Alkylation of arenes is an essential disconnection strategy for the construction of a wide array of organic molecules, from therapeutic agents to molecular materials. Transition-metal-catalyzed alkylation has emerged as an attractive alternative to more established methods such as the Friedal-Crafts alkylation, offering significantly milder and more sustainable reaction requirements. The alkylation of arenes with alkyl halides has been extensively investigated with conditions employing Pd, Ni, Ru, Co and Fe-catalysts having been reported. Despite this body of work hurdles still remain before this reaction can fulfill its potential as a key synthetic application; the scope of substrates is limited to simple alkyl halides and the requirement of strong directing groups reduces the turnover of the catalyst systems. This report from the Yu group describes their approach to overcome these challenges.
One of the key reasons for limited substrate scope is the facile nature of the beta-hydride elimination in the alkyl halide coupling partners. A recent report from the Kanai group details the use of epoxides as coupling partners, using a pyridine as the directing functionality. Building upon this chemistry the Yu group investigated whether epoxides could be used in conjunction with the weakly-coordinating carboxylic acid directing functionality, essentially installing the same group as a more complex alkyl halide. This has previously proven difficult as alkyl halides easily add into the carboxyl group and this halts the reaction.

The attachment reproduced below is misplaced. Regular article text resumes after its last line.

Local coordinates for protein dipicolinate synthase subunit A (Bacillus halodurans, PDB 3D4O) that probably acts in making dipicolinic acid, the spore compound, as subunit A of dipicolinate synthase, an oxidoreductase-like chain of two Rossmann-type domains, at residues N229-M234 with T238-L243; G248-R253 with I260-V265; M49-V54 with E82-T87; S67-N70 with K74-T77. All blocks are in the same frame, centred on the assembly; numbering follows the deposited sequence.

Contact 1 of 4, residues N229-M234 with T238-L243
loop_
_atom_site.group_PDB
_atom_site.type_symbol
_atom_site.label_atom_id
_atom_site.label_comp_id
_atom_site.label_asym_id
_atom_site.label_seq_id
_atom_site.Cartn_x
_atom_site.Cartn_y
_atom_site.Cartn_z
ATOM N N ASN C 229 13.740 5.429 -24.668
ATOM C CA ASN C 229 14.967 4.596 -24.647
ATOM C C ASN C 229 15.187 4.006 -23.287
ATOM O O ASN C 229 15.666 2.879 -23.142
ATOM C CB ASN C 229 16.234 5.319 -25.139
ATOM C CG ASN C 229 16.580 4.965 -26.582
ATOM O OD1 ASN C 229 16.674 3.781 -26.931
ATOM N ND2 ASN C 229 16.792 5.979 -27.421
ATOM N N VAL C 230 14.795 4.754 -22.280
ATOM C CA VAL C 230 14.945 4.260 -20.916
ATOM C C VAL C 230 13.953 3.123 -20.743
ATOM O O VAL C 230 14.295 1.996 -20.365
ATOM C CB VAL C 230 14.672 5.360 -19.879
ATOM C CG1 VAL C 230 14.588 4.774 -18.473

With soptimization of the counter-ion on the carboxyl group the Yu group have developed a highly efficient and general methodology for the introduction of a broad variety of epoxides in a stereospecific fashion, significantly extending this technology.